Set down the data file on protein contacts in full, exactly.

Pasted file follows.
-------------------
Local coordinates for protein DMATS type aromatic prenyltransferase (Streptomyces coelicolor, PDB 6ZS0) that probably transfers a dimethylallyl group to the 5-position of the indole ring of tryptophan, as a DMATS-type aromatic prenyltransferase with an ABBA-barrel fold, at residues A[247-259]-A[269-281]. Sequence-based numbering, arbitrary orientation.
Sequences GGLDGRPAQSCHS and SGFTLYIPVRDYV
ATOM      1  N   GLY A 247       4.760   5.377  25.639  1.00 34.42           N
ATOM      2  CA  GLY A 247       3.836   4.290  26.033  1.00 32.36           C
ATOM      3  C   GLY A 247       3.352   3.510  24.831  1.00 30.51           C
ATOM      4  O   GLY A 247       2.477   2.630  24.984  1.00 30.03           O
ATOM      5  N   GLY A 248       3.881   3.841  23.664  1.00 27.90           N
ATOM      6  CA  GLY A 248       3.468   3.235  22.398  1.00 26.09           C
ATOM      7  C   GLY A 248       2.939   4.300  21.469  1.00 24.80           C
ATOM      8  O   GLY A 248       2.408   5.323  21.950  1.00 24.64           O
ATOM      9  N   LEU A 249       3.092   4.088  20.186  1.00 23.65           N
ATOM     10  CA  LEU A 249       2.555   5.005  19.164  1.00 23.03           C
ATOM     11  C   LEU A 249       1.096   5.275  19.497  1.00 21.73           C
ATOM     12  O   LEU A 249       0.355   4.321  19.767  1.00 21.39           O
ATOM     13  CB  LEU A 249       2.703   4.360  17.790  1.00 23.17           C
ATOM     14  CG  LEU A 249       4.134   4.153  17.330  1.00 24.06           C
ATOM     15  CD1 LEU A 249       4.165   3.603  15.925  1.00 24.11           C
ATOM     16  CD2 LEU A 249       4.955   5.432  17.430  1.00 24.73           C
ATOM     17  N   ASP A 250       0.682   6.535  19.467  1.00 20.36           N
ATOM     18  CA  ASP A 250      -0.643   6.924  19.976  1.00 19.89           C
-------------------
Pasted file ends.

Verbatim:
Local coordinates for protein DMATS type aromatic prenyltransferase (Streptomyces coelicolor, PDB 6ZS0) that probably transfers a dimethylallyl group to the 5-position of the indole ring of tryptophan, as a DMATS-type aromatic prenyltransferase with an ABBA-barrel fold, at residues A[247-259]-A[269-281]. Sequence-based numbering, arbitrary orientation.
Sequences GGLDGRPAQSCHS and SGFTLYIPVRDYV
ATOM      1  N   GLY A 247       4.760   5.377  25.639  1.00 34.42           N
ATOM      2  CA  GLY A 247       3.836   4.290  26.033  1.00 32.36           C
ATOM      3  C   GLY A 247       3.352   3.510  24.831  1.00 30.51           C
ATOM      4  O   GLY A 247       2.477   2.630  24.984  1.00 30.03           O
ATOM      5  N   GLY A 248       3.881   3.841  23.664  1.00 27.90           N
ATOM      6  CA  GLY A 248       3.468   3.235  22.398  1.00 26.09           C
ATOM      7  C   GLY A 248       2.939   4.300  21.469  1.00 24.80           C
ATOM      8  O   GLY A 248       2.408   5.323  21.950  1.00 24.64           O
ATOM      9  N   LEU A 249       3.092   4.088  20.186  1.00 23.65           N
ATOM     10  CA  LEU A 249       2.555   5.005  19.164  1.00 23.03           C
ATOM     11  C   LEU A 249       1.096   5.275  19.497  1.00 21.73           C
ATOM     12  O   LEU A 249       0.355   4.321  19.767  1.00 21.39           O
ATOM     13  CB  LEU A 249       2.703   4.360  17.790  1.00 23.17           C
ATOM     14  CG  LEU A 249       4.134   4.153  17.330  1.00 24.06           C
ATOM     15  CD1 LEU A 249       4.165   3.603  15.925  1.00 24.11           C
ATOM     16  CD2 LEU A 249       4.955   5.432  17.430  1.00 24.73           C
ATOM     17  N   ASP A 250       0.682   6.535  19.467  1.00 20.36           N
ATOM     18  CA  ASP A 250      -0.643   6.924  19.976  1.00 19.89           C